A retro cassette tape. Image from freeimages.com

Retro Corner : De-Digitising Language Learning

Yes, it escalated. I’m not only seeking old Teach Yourself language books – I’m now hunting down the retro cassette packs too. How incorrigibly 1990s of me!

Now, this is not just a case of me giving into my obsessive-compulsive collector traits. My latest second-hand drive is all part of a general strategy to wean myself off 24/7 digital connectivity. Apps and social media are excellent language learning companions, but like many, I’m beginning to feel the digital fatigue.

Duolingo (bless their hearts!) didn’t help much by adding a new level of challenge recently – diamond tournaments – which, obviously I had to spend far too much time on. My Gaelic and Norwegian may have come on in leaps and bounds lately thanks to that little carrot-and-stick, but I can almost see a phone screen when I close my eyes now.

I’m being gamified to distraction.

Yes, it’s definitely time to rebalance the digital with some offline learning. And so I’ve sourced a few of these old Teach Yourself packs, a 30-year-old Walkman, and created a little retro language corner.

A retro 1980s handheld tape player from Sony

My gloriously retro Sony tape player

Language Learning, Fast and Slow

There’s something warm and fuzzy about popping a cassette in, and forward-winding to the spot you want. I’m about to sound like a right old codger, but it’s almost more satisfying finding your way around a resource, as opposed to doing a quick click, jump and gaining instant gratification online. This contrast is another case of language learning, fast and slow, where slow can bring along a heap of easy-to-overlook joy.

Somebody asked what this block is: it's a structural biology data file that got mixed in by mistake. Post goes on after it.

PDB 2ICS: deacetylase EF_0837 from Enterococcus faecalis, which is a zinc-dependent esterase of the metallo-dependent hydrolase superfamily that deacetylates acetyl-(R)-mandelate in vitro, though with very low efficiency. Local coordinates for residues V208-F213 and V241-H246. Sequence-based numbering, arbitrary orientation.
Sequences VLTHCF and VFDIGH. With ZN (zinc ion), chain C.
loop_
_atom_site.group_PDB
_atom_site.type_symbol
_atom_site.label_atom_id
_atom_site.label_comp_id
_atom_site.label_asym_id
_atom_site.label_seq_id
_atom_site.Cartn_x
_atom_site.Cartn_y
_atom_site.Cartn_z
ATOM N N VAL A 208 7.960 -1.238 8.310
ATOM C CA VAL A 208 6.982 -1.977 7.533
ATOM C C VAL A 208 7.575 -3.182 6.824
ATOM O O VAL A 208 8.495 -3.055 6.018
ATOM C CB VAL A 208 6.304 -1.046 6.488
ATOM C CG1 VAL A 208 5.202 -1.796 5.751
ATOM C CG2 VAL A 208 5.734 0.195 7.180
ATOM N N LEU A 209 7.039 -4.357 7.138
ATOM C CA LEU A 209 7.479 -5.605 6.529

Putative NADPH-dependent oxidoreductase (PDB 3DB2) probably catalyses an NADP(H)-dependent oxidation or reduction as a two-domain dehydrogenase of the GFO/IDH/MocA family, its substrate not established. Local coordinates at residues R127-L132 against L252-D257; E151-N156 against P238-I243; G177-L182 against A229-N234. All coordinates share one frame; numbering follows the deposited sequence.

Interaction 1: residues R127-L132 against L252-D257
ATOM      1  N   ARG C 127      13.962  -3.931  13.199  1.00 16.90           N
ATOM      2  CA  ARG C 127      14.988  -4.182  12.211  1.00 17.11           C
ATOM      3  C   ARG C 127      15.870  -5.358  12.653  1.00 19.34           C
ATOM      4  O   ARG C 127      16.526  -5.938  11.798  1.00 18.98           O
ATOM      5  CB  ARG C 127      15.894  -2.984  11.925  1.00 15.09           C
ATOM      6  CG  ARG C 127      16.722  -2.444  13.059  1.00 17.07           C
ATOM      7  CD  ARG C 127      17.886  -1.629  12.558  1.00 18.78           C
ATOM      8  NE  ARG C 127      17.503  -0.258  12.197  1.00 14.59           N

What’s more, it’s cheap and easy to recreate that retro learning hygge. I’ve spotted plenty of these old TY book and cassette packs going on eBay in my recent hunts. While CD-based packs are still a bit pricier (being a bit less obsolete), you can regularly pick the cassette versions up for a steal. If you have something to play them on, there are bargains to be had.

Retro Teach Yourself book and cassette language packs from the 1990s

Retro Teach Yourself book and cassette language packs from the 1990s

Retro Happy Learning

Of course, you can always go that little bit further. After all, creating a happy learning space is all about triggering warm memories and feelings associated with studying. To that end, I have my eye on a couple of old Coomber cassette players now, the exact same models that our teachers played Tricolore French cassettes on in the early 90s.

Nostalgia, combined with sheer geekdom, can be a great motivator in language learning.

Teach Yourself Gujurati (1995) cassette

Teach Yourself Gujurati (1995) cassette

A Christmas tree decoration up close. Image from freeimages.com

Christmas Favourites : Perennial Linguaphile Picks for 2021

I’ve done a few Christmas gifts for language lovers posts in the past. Perhaps that’s more out of wishful thinking than anything else… After all, who doesn’t like making their pleas to Santa public?